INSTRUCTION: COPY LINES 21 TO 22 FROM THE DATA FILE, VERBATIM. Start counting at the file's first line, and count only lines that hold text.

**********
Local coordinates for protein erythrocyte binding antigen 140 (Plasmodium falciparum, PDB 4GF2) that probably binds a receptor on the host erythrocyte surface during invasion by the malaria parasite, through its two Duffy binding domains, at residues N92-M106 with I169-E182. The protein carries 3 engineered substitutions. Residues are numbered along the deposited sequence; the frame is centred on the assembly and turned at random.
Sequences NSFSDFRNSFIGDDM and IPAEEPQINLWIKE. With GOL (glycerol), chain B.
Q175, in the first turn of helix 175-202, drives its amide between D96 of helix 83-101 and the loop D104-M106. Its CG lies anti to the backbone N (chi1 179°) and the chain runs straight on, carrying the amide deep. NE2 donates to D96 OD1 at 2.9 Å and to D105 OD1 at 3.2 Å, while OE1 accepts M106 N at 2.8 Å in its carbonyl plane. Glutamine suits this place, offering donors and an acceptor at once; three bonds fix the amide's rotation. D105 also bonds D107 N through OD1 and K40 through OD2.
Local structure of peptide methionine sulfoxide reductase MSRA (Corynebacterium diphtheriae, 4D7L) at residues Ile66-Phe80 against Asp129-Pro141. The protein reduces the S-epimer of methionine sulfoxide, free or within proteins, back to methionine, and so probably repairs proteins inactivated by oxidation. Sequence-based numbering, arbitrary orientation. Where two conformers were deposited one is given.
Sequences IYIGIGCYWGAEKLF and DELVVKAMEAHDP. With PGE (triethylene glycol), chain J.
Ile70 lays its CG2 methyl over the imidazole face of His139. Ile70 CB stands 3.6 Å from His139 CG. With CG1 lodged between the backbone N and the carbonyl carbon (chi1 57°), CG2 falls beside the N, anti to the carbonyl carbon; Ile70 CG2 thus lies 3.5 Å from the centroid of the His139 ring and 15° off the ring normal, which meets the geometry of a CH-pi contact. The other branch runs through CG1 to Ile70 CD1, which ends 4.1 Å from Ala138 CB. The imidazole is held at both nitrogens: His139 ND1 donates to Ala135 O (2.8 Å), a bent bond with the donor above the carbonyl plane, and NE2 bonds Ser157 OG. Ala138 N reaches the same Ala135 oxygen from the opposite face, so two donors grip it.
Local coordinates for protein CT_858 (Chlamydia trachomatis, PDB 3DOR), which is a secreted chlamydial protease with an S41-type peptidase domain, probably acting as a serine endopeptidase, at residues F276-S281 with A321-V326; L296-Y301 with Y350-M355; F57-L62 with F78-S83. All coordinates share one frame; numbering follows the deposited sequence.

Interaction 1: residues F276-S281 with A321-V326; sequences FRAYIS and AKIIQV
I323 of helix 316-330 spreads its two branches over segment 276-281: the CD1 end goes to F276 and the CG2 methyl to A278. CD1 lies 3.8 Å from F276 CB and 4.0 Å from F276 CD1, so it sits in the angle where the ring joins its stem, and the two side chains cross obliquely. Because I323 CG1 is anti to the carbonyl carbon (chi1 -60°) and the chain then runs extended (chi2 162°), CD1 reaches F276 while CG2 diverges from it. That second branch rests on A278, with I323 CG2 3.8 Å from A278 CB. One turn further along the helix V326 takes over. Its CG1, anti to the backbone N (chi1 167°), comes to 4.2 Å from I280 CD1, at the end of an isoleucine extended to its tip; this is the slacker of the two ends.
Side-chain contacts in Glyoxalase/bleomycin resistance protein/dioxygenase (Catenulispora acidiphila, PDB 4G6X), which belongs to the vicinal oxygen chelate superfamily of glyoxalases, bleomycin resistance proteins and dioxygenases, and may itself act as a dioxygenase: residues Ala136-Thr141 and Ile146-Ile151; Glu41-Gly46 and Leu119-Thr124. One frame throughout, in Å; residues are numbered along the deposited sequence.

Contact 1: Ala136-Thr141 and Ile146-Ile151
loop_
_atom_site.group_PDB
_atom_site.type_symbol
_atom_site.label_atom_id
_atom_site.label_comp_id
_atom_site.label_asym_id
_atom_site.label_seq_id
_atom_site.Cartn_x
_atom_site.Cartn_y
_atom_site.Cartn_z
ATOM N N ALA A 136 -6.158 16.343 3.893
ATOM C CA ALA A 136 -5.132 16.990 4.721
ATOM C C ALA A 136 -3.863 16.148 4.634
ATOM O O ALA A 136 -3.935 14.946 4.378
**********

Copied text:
_atom_site.Cartn_z
ATOM N N ALA A 136 -6.158 16.343 3.893